The “İstiklâl Marşı” (“Independence March”) was officially adopted as the Turkish National Anthem in 1921, two years before the establishment of the Republic of Turkey, both as a motivational tune for the troops fighting in the Turkish War of Independence, and as an anthem for a Republic that was yet to be established. It was composed by Zeki Üngör, a Turkish composer and violin virtuoso.
Thanks to Uygar for suggesting this tune!
This minuet (Handel uses the old Italian spelling “menuetto”) is the fifth and last movement of the German-British composer's Sonata in G major for flute and basso continuo. The piece is based on a favorite theme of Handel's, which is also found as a keyboard piece and at the end of the Concerto Grosso in F major, Op. 3, No. 4a.
Edward MacDowell was an American composer and pianist of the Romantic period, one of the earliest American composers to achieve fame both in his homeland and in Europe. His ten Woodland Sketches for solo piano, published in New York in 1896, have remained the composer's best-known work. They were probably inspired by his summer residence in Peterborough, New Hampshire, and its peaceful woodland surroundings.
“To a Wild Rose”, the first of the Woodland Sketches, is a thoroughly delightful piece and typifies so much MadDowell's solo piano music style. This modest miniature offers an instantly memorable theme, and despite its brevity and modest character it has become one of the most popular piano works by an American composer.
One note about the tempo: this piece is often played very slowly, down to 60 BPM; however, MacDowell explicitly indicated a tempo of 88 BPM. As someone pointed out, this miniature is intended to be an ode to a wild rose, not to a cultivated one!
Telemann's tenth Fantasia for solo flute is in the key of F-sharp minor, and takes the form of a Baroque suite. It starts with an Italian corrente marked “A tempo giusto”, to be played “at the right speed” with flowing quaver motion. The following Presto is a gavotte, but it is usually played noticeably faster than a regular gavotte. The fantasia ends with a moderate-tempo 3/8-time minuet, displaying typically Baroque flourishes.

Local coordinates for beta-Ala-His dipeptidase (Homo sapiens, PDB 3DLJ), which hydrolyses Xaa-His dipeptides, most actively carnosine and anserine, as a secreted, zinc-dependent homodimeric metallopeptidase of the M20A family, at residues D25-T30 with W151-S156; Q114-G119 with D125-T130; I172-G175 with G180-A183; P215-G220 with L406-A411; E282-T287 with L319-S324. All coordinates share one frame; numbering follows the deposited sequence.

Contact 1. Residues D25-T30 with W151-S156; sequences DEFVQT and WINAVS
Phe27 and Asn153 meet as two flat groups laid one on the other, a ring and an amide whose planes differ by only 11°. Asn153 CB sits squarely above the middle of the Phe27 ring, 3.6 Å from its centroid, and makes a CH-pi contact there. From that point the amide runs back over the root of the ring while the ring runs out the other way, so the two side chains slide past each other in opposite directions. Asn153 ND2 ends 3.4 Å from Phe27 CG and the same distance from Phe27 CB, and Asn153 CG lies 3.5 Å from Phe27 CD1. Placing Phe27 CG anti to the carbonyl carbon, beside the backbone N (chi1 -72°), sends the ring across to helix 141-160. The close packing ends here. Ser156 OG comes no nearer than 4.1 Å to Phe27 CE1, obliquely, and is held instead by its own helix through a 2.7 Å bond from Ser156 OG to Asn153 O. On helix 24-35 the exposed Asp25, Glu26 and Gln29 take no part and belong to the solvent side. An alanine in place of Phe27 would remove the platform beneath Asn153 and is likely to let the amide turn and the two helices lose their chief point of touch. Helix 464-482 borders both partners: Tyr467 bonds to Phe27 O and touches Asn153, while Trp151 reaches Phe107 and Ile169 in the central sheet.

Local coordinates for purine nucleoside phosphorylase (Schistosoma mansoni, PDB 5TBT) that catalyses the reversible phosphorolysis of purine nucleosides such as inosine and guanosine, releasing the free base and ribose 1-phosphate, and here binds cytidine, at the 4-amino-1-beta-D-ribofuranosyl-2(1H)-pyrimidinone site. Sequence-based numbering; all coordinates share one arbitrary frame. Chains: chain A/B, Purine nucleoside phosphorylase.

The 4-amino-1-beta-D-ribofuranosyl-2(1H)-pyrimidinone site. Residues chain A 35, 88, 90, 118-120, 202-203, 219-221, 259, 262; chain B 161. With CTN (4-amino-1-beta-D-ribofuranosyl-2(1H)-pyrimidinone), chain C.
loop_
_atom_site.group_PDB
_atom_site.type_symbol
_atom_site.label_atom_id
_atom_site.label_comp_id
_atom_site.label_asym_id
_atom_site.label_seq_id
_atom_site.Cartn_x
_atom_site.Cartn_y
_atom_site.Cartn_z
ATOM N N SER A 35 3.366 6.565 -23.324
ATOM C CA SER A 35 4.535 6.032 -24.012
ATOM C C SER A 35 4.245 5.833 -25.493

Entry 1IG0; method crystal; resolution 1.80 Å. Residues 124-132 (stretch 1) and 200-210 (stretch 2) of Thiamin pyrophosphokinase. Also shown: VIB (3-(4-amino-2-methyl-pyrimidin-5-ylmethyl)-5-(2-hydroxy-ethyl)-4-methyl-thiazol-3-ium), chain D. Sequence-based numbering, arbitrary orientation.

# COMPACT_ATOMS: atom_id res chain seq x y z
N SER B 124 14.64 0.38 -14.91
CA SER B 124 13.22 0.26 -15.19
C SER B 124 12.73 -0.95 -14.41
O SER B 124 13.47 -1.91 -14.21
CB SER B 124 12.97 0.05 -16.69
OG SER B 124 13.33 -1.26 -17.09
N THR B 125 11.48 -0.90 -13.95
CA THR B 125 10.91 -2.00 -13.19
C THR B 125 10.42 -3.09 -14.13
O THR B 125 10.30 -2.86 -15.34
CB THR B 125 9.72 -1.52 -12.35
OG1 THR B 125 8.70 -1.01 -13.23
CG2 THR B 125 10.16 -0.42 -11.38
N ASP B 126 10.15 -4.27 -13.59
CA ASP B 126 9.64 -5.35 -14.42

Also known as “Little Liza Jane”, this song was first published in San Francisco, California in 1916, as a composition by Countess Ada de Lachau. The song's origins, however, seem to go back even earlier. The tune's similarity to the 1850 Stephen Foster standard “Camptown Races” has been observed. The name “Liza Jane” was a standard female character name in minstrel shows.
“Li'l Liza Jane” has become a perennial standard both as a song and an instrumental in traditional jazz, folk music, and bluegrass, and versions have repeatedly appeared in other genres including rock and roll. It is one of the standards of the New Orleans brass band tradition.
In his sixth Sonata for flute and continuo, Johann Sebastian Bach adopts the four-movement, slow-fast-slow-fast structure typical of the sonata da chiesa (litearally “church sonata”, although this work was not intended to be played in a church) in which the individual movements are usually given tempo designations rather than dance titles.
The opening movement, marked “Adagio ma non tanto” (“slow but not much”, just like the first movement of Flute Sonata No. 5), is a stately, placid piece. The main melody stretches in long, gentle arcs, then wanders freely around the staff, taking time for occasional, modest trills. This is succeeded by an even freer section in which the melody follows the same basic contours but flirts with the minor mode, giving short moments of darkness.
This Welsh military march is traditionally said to describe events during the seven year long siege of Harlech Castle between 1461 and 1468. Commanded by Constable Dafydd ap Jeuan, the garrison held out in what is the longest known siege in the history of the British Isles. “Men of Harlech” occupies an important place in Welsh national culture. It is the regimental march of several regiments historically associated with Wales.
The melody of this march was first published without words in 1794 as the “March of the Men of Harlech” in the second edition of The Musical and Poetical Relicks of the Welsh Bards, but it is believed to be a much earlier folk air.
The song gained international recognition when it was featured prominently in the 1964 film Zulu, although it had already appeared in John Ford's How Green Was My Valley (1941). More recently, the tune was featured in the 1995 film The Englishman Who Went Up a Hill But Came Down a Mountain, starring Hugh Grant.
The tenor aria “Una furtiva lagrima” (“A furtive tear”) his arguably Donizetti's most immediately recognizable piece of music. This romanza is taken from Act II of his 1832 opera L'elisir d'amore. It is sung by Nemorino when he finds that the love potion he bought to win his dream lady's heart, Adina, works.
The piece is set in the original key of B-flat minor, with a brief excursion to the major mode at the end. Don't be intimidated by the five flats in the key signature: this aria should be played at a very slow tempo, so you have all the time to pay attention to accidentals.
This traditional lullaby comes from Brittany, the Celtic region in the North-West of France. Its title, in the Breton language, can be compared to the French expression fais do-do, which is itself a shortening of the French verb dormir (to sleep). This is used primarily in speaking to small children, and is roughly equivalent to the American English “beddy-bye”.